I’ve been meaning to pen this post for a while, and Jami Gold’s post from yesterday, How to Use Character Flaws to Develop a Plot, spurred me on. In her post, she talks about using either the Myers-Briggs or the Enneagram to help with finding character flaws, and syncing them with Michael Hauge’s Six Stage Plot Development. Definitely scoot over there and read it–I’ll wait
Back? Cool, huh? Can you see why we’re Beta buddies? We’re both plot nerds I haven’t studied Hauge’s techniques, but I definitely will now. Another one I really like is Larry Brooks’ Story Engineering: Mastering the 6 Core Competencies of Successful Writing. It’s a must-buy, I think, but one of the aspects he covered that really stuck with me was his talking about the three dimensions of character. He says that all characters, like people in real life, have three dimensions, or aspects.
- First Dimension – Surface traits, quirks, and habits. These are things the world sees about this person, which may or may not be what the person thinks it says about them. It’s the person’s outward identity. In fiction, a writer can show aspects of a person’s character (what they drive, what they eat, etc) and a reader may or may not assign meaning to it. The reason it’s not good as a writer to stop here for main characters is that illuminating a character’s first dimension does not tell us his true self; it could all be a smoke screen. If, however, as a writer, you show the meaning behind these outward traits, you’ve now crossed into the
- Second Dimension – The realm of backstory and inner demons. In this dimension, the writer gives the backstory, agenda and/or meaning behind the surface traits, and what the reader assumed might be totally different. It adds depth to the character. It’s their inner landscape. It’s all the juicy backstory stuff that prompts, explains, and motivates the character’s first dimension choices of identity. First dimension is what you see– a guy with a tattoo. Second dimension is why he has that tattoo. Illuminating the second dimension creates reader empathy.
- Third Dimension – Where the true character emerges through choices made when something is at stake. Basically, when push comes to shove, just who is this guy? The true character is not defined by their inner demons and/or backstory until the character does something under pressure, which exposes who they truly are (good or bad). Usually in fiction, this decision comes at the end to show the character’s arc. It’s what shows the character as a villain or hero. A villain will continue to define himself by his backstory, while a hero will overcome it.
Around the same time I was digesting all the wonderful advice from Brooks, I was also obsessed with the Enneagram. I probably have about seven books on it. So when I read about the three dimensions of character, I saw a connection I could use with the Enneagram. Remember in Jami’s post where she talks about Average health and Healthy versions of the same personality? What I like to do is pinpoint a character in the Average health range and have their responses to stress, their third dimension choices, come from the Average health range. Then by the end of their arc, they’re making third dimension choices in the Healthy range.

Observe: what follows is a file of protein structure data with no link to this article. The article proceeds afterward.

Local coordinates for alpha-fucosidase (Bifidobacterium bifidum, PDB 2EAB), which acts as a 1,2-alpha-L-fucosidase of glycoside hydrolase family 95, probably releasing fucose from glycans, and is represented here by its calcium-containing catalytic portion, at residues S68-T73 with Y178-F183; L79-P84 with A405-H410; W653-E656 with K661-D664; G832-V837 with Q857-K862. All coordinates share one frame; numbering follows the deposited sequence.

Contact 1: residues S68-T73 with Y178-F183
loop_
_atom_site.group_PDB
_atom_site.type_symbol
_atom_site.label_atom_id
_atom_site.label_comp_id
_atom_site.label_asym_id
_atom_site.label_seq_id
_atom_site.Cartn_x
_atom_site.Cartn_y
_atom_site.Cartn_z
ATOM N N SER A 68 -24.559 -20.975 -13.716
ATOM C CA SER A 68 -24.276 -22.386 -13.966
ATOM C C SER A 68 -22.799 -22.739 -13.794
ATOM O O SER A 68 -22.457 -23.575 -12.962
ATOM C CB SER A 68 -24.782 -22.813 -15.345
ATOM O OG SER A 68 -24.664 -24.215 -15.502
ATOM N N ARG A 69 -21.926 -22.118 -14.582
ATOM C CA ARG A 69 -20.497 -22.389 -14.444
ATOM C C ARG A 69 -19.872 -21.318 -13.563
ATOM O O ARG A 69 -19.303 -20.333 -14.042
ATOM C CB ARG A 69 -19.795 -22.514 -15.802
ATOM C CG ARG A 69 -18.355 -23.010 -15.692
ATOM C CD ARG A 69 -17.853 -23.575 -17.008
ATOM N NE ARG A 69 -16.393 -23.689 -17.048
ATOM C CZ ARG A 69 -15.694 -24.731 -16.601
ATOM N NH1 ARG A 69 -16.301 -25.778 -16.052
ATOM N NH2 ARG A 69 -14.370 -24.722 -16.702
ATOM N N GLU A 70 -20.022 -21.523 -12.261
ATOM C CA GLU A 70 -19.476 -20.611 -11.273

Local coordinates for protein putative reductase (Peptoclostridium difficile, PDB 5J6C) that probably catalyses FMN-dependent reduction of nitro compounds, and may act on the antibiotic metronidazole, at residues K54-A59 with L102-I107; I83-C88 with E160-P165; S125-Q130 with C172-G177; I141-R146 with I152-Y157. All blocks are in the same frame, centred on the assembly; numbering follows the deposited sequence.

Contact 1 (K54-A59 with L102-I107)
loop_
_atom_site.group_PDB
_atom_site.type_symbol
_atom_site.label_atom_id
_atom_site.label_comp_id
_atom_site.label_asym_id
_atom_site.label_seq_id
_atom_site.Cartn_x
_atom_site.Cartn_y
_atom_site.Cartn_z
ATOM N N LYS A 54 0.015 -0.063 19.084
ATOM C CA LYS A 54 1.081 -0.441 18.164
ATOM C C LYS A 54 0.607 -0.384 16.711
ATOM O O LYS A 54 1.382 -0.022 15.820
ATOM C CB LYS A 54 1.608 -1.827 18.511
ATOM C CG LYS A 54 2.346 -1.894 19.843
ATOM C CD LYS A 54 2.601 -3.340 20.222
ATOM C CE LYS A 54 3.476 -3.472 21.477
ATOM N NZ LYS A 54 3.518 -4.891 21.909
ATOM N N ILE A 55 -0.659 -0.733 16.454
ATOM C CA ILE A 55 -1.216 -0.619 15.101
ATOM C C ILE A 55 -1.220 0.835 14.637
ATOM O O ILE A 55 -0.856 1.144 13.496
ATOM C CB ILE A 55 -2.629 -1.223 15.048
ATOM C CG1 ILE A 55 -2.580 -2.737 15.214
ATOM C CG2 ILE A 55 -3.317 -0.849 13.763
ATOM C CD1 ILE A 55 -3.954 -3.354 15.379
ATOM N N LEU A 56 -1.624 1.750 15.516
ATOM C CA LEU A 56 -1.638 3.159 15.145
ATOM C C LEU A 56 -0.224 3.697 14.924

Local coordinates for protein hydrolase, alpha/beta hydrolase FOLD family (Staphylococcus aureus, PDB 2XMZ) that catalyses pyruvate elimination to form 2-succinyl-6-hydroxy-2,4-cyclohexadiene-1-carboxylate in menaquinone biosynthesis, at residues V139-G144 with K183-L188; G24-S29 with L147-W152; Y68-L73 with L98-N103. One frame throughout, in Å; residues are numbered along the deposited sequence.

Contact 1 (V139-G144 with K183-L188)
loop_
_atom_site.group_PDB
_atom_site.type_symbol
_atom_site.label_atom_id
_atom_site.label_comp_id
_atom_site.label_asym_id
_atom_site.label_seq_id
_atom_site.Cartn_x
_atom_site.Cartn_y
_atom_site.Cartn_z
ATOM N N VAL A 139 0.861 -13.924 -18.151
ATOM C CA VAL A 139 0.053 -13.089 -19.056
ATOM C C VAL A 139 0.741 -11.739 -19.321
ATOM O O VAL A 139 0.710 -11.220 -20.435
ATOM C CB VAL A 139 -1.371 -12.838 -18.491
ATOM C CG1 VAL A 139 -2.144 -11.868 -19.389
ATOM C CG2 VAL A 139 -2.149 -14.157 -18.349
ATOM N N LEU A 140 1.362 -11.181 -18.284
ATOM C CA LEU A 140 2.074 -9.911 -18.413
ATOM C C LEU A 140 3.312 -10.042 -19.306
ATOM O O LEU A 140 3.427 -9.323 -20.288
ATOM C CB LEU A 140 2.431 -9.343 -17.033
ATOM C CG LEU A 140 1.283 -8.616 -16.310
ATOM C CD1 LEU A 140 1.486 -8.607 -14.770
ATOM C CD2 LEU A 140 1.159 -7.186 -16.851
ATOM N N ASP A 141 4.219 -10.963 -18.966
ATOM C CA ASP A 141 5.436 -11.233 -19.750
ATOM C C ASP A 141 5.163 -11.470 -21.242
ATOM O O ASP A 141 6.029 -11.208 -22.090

So just how to use/study the Enneagram? Word of caution–you could easily get sucked in trying to find your own type and those of your loved ones. Try to stay focused on your characters. With that in mind, here’s some books I recommend to help with character development:
Personality Types: Using the Enneagram for Self-Discovery – this is the one you want to get to learn about the stages of health for each personality type. It breaks it down to nine levels: three in the healthy stage, three in Average, and three in Unhealthy. To keep with Jami’s example of a Enneagram 2, Mother Theresa was a Level 1, a selfless giver. Tons of wonderful traits at this level, but when you get to the unhealthy levels? An unhealthy two partly corresponds to aspects of histrionic personality disorder in the DSM-IV psychiatric types! I like to put my characters at or around a Level 4 (Average, but at the highest rung for Average) and move them to Level 3 or 2.
Are You My Type, Am I Yours? : Relationships Made Easy Through The Enneagram - since I write romance, I like to use this to get some ideas for how their relationship dynamics might work. It has a comparison for each type match. So if you have a 2 with an 8, it’ll tell you what they like most about each other and what annoys them. For an in-depth look at the Enneagram, this is not your book, however. It’s pretty basic.
Believable Characters: Creating with Enneagrams - this is a good one for looking at the different types specifically with creating characters in mind. It goes into each types Inner Fear/Wound and their heroic strengths. If you’re on a budget, you can skip the Are You My Type book above, as this one also compares each type together in a relationship.
The Literary Enneagram: Characters from the Inside Out – This one is great too, but it approaches it in a different way. It goes through each type and uses examples from literature to demonstrate/show each type, from healthy to average to unhealthy.
- quick overview on Wikipedia
- Firefly Friday – The Three Dimensions of Character (where I related the dimensions of character to Firefly)
Or if you’re of an age where this makes sense (I’m not), here’s another way to look at them
So have you used the Enneagram or Myers-Briggs to help with character development?